The old woman listened, shaking her head, and laughing to herself meanwhile. "I can do it, I can do it," she cried, "and 'twere worth a year's wages to see thy proud stepdame's face when thy brothers return to tell the tale." Then she drew Lady Katherine into her tiny room, and set her down on a three-legged stool by the smouldering fire, while she pottered about, and made up a draught, taking a few drops of liquid from one bottle, and a few drops from another; for this curious old woman seemed to keep quite a number of bottles, as well as various bunches of herbs, on a high shelf at one end of her kitchen.
At last she was finished, and, turning to the maiden, she handed her a little phial containing a deep red-coloured mixture.
"Swallow it all at once," she chuckled, "when thou requirest the spell to work. 'Twill last three days, and then thou wilt wake up as fresh as a lark."
Next morning the Duke and his seven sons were going a-hunting, and the courtyard rang with merry laughter as one after another came out to mount the horses which the pages held ready for them. The ladies were on the terrace waiting to wave them good-bye, when, just as the Duke was about to mount his horse, his eldest daughter, whom he loved dearly, ran into the courtyard and knelt at his feet.
"A boon, a boon, dear father," she cried, and she looked so lovely with her golden hair waving in the wind, and her bright eyes looking up into his, that he felt that he could not refuse her anything.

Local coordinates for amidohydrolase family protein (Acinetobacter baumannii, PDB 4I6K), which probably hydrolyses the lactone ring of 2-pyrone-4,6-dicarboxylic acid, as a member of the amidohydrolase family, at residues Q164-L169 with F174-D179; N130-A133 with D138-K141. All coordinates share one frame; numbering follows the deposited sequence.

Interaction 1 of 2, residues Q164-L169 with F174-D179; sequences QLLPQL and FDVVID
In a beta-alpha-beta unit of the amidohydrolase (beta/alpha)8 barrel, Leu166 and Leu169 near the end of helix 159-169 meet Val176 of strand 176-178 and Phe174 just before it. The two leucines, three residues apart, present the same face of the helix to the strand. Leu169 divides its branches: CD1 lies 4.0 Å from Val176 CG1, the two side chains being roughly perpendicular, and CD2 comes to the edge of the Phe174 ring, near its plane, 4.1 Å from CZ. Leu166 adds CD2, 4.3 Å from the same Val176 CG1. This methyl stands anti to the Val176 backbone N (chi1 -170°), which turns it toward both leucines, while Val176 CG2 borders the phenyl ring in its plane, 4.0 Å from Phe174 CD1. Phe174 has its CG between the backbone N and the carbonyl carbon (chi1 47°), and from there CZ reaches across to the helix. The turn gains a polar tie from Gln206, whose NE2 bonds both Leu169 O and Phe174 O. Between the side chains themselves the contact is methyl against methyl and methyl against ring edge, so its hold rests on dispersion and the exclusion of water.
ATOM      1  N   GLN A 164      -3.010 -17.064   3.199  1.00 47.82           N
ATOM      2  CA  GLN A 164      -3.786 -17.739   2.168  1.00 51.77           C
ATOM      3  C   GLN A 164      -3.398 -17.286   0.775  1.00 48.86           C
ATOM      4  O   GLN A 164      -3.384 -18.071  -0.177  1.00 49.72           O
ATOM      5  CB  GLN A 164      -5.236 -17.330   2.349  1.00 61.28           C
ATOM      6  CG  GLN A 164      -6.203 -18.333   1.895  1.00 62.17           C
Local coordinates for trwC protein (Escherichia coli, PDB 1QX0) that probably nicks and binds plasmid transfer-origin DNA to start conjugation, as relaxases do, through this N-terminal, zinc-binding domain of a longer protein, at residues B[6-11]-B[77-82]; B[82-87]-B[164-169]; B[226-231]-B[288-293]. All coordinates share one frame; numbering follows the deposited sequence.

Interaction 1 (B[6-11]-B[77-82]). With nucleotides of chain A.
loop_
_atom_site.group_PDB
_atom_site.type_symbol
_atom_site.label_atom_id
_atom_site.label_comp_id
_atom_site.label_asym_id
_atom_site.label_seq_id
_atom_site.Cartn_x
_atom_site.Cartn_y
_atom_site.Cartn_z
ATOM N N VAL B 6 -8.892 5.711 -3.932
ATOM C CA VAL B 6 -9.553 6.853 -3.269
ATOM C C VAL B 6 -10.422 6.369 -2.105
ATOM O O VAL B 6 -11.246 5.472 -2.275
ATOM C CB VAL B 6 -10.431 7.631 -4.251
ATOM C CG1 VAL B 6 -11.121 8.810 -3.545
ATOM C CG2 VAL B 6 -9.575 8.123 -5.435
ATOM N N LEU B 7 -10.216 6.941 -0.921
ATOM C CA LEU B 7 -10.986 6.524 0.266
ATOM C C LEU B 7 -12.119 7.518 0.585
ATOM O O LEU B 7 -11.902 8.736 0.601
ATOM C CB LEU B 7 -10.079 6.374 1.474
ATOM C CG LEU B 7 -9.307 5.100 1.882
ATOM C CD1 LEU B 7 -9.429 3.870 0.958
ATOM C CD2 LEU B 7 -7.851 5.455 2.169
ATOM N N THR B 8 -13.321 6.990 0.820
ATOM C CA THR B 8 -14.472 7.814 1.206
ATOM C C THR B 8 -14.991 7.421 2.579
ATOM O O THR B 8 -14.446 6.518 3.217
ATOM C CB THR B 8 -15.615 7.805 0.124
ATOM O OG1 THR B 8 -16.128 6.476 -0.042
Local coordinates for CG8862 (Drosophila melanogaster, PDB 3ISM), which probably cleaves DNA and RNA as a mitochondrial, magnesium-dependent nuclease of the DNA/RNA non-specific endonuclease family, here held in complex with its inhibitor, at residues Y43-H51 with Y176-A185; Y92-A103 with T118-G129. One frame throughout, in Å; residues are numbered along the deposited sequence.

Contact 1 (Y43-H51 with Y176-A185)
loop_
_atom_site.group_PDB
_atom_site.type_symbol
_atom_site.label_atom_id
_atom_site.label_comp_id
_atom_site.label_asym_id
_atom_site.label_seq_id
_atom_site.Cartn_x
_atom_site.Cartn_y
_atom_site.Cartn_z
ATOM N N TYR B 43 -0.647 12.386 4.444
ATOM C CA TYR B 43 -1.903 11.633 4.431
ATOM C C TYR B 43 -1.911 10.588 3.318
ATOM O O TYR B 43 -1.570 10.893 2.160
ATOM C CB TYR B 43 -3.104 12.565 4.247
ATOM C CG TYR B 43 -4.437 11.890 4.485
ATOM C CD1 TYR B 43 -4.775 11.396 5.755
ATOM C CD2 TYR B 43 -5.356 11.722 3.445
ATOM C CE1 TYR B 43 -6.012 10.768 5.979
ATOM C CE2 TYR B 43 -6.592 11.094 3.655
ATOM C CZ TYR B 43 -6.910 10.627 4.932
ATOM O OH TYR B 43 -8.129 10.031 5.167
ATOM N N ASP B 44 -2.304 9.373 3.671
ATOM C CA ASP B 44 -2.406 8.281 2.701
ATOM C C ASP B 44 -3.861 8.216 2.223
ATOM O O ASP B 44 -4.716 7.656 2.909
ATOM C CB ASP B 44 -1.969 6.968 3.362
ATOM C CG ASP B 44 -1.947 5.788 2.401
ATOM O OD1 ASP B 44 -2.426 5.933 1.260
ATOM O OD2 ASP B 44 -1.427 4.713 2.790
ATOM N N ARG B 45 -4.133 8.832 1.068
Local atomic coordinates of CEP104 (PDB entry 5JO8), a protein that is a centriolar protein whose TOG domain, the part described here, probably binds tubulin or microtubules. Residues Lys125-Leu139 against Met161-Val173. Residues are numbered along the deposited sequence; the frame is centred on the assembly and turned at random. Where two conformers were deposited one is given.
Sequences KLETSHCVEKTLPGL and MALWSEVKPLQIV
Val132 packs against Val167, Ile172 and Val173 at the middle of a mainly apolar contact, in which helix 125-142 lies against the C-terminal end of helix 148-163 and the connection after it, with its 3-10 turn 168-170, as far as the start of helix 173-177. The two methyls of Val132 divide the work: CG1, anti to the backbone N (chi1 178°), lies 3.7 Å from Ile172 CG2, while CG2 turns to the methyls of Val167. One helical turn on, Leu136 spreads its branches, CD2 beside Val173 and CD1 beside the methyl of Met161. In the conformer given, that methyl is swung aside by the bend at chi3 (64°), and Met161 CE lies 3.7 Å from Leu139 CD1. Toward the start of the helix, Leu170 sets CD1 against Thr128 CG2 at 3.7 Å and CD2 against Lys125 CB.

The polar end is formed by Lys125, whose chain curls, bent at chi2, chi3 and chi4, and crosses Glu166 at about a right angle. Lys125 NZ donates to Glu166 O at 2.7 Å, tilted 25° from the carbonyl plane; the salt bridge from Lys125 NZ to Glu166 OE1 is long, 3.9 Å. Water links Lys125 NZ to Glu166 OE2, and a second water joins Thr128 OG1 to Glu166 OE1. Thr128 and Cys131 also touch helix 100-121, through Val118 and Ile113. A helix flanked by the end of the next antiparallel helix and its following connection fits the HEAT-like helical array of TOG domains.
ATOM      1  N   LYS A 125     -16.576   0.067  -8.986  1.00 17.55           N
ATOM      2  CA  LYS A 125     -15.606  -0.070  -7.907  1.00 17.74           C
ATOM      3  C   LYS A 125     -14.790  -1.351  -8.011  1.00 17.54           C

"Ask what thou wilt, my daughter," he said kindly, laying his hand on her head, "and I will grant it thee. Except permission to marry that Scottish squire," he added, laughing.
"That will I never ask, Sire," she said submissively; "but though thou forbiddest me to think of him, my heart yearns for Scotland, the country that he told me of, and if 'tis thy will that I marry and live in England, I would fain be buried in the North. And as I have always had due reverence for Holy Church, I pray thee that when that day comes, as come it must some day, that thou wilt cause a Mass to be sung at the first Scotch kirk we come to, and that the bells may toll for me at the second kirk, and that at the third, at the Kirk o' St Mary, thou wilt deal out gold, and cause my body to rest there."
Then the Duke raised her to her feet.
"Talk not so, my little Katherine," he said kindly. "My Lord Marquis is a goodly man, albeit not too young, and thou wilt be a happy wife and mother yet; but if 'twill ease thy heart, child, I will remember thy fancy." Then the kind old man rode away, and Katherine went back to her sisters.
"What wert thou asking, girl?" asked her jealous step-mother with a frown as she passed.
"That I may be buried in Scotland when my time comes to die," said Katherine, bowing low, with downcast eyes, for in those days maidens had to order themselves lowly to their elders, even although they were Duke's daughters.